A 23-year-old who was working as a landscaper 3 years ago describes the whirlwind journey from going viral in a pitching booth to signing an MLB contract
- Nathan Patterson is a 23-year-old who went viral for throwing 96 miles-per-hour at a pitching booth and later signed a contract to play in the minor leagues with the Oakland A's.
- Patterson has had a whirlwind journey, from playing high school baseball, working as a landscaper, moving to Nashville, Tennessee, getting noticed for his arm, then training to play professionally.
- Patterson credited the Twitter accounts Pitching Ninja and Flatground for getting him noticed and his goal is to now play in the major leagues.
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It's been a wild ride, particularly over the last three weeks, for Nathan Patterson, who has gone from viral sensation to a member of the Oakland A's.
During a rain delay at a Colorado Rockies game in July, Patterson, 23, entered a speed-pitching booth and threw a series of pitches, all above 90 miles per hour, topping out at 96 mph.Two days later, Patterson's brother posted the video to Twitter, where it went viral.
Weeks later, Patterson signed a contract with the Oakland A's to play in the minor leagues.
The journey, however, did not start in July.
"It's kind of been a whirlwind," Patterson said on MLB Network on Wednesday. "The misconception that I threw a ball into a gun two weeks ago and got signed, and people not realizing there was a lot of work and sacrifices that went into this."
From landscaping to training
Patterson played high school baseball in Kansas, but manned the infield and wasn't a pitcher. He didn't play after graduating. According to The Wall Street Journal's Jared Diamond, after two months in junior college, Patterson dropped out to work at his landscaping business in Overland Park, Kansas. During this time, he hit a growth spurt, going from 5-foot-8 to 6-foot-1.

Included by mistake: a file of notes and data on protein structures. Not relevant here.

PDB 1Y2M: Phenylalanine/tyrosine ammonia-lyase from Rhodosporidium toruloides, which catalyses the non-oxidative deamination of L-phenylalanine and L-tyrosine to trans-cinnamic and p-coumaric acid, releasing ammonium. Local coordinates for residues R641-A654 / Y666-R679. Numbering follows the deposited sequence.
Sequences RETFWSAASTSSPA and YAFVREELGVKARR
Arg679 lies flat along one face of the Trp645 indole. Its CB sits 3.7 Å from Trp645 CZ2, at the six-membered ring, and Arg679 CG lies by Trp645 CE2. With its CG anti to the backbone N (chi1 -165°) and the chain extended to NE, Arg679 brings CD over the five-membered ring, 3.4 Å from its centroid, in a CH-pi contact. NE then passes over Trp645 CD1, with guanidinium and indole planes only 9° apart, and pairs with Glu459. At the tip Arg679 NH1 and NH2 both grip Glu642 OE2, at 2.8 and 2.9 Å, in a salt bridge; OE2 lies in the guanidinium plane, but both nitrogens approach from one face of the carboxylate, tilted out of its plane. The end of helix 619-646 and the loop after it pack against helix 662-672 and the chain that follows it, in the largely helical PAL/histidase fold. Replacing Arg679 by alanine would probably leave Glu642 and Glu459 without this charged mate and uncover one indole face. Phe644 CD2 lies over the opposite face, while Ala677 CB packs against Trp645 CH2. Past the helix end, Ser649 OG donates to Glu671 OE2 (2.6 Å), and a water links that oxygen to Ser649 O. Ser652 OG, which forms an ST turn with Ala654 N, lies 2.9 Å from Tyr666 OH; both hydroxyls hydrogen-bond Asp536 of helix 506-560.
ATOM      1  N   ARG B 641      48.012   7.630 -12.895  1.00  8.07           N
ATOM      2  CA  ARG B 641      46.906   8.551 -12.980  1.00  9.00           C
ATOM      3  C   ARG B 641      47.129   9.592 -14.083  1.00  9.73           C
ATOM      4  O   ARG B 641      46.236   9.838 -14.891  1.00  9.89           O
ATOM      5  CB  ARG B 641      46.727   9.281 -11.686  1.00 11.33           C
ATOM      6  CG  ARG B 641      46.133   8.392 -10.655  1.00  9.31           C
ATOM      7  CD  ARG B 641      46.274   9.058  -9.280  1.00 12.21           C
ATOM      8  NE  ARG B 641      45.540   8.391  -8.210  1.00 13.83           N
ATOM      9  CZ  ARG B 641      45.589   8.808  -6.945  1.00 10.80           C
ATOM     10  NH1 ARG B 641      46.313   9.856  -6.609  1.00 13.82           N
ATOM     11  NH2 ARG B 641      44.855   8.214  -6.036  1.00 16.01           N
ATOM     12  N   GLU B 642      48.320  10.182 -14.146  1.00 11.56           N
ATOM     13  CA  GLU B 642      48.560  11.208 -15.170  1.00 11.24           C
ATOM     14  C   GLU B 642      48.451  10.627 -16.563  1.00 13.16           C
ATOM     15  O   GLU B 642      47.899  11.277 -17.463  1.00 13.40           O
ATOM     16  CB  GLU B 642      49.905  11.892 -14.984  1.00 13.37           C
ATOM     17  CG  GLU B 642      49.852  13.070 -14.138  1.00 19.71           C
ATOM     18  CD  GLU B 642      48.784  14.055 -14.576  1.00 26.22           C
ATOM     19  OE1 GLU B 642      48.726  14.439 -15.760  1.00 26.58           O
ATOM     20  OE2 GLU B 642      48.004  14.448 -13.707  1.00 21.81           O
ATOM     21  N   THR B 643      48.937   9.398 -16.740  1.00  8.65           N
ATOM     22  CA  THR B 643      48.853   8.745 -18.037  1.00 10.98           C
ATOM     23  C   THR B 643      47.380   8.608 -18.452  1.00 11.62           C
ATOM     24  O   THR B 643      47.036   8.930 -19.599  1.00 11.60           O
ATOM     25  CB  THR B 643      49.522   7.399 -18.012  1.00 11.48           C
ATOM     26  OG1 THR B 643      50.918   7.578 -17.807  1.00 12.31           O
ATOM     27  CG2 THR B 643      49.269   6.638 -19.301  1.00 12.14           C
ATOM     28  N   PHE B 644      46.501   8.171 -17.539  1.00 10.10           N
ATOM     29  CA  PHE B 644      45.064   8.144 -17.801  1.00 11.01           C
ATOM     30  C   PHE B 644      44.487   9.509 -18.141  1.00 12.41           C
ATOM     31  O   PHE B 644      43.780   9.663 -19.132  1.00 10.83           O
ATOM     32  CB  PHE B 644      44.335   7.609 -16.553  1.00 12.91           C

Patterson eventually moved to Austin, Texas, in 2016, then to Nashville, Tennessee. Once in Nashville, Patterson began playing in a men's league (still in the infield, not as a pitcher) while he worked a sales job. In August 2018 -almost a year before being signed by the A's - Patterson went to a Nashville Sounds game (the A's Triple-A team) and stepped into a pitching booth, where he hit 96 miles per hour for the first time."I thought it was a joke," Patterson said, via The Journal. "I thought they jack up the gun to make you excited to pay another dollar to throw another ball."
Patterson told MLB Network on Wednesday that after throwing in the 90s at the pitching booth, he caught the eyes of a baseball coach, who told him to pursue a career in baseball.
Patterson eventually began throwing at a facility in Nashville, working on his arm. His momentum was briefly derailed when he got hit by a car in December and required surgery, he told MLB Network.
Patterson also credits Rob Friedman, who runs the popular Twitter accounts Pitching Ninja and Flatground. Pitching Ninja is an account that posts highlights of the best pitches in MLB, with insight into how they throw them.
Friedman - who was briefly suspended for posting unauthorized videos to Twitter and now works as an independent contractor with MLB, according to Diamond - began Flatground in January 2019. The account helps pitchers of all ages get noticed, particularly those who can't afford to go to college showcases, according to Diamond. Pitchers can submit videos of themselves, along with data on their pitches, their height, weight, and GPA, to get noticed at all levels.
Both Pitching Ninja and Flatground tweeted videos of Patterson, exposing him to a broader audience that includes college and professional coaches and scouts.
"Rob Friedman, Pitching Ninja, has been - I wouldn't be here without him. [He] helped me get exposure" Patterson said on MLB Network.
"I'm just really grateful and excited to be here," Patterson said on MLB Network. "My goal is to make it to the big leagues - that's priority No. 1. I believe with the right work ethic, things you can control - the work ethic, the attitude, the ability to learn not only from my coaches but also my teammates - it's not just an 'if', it's a matter of when it will happen."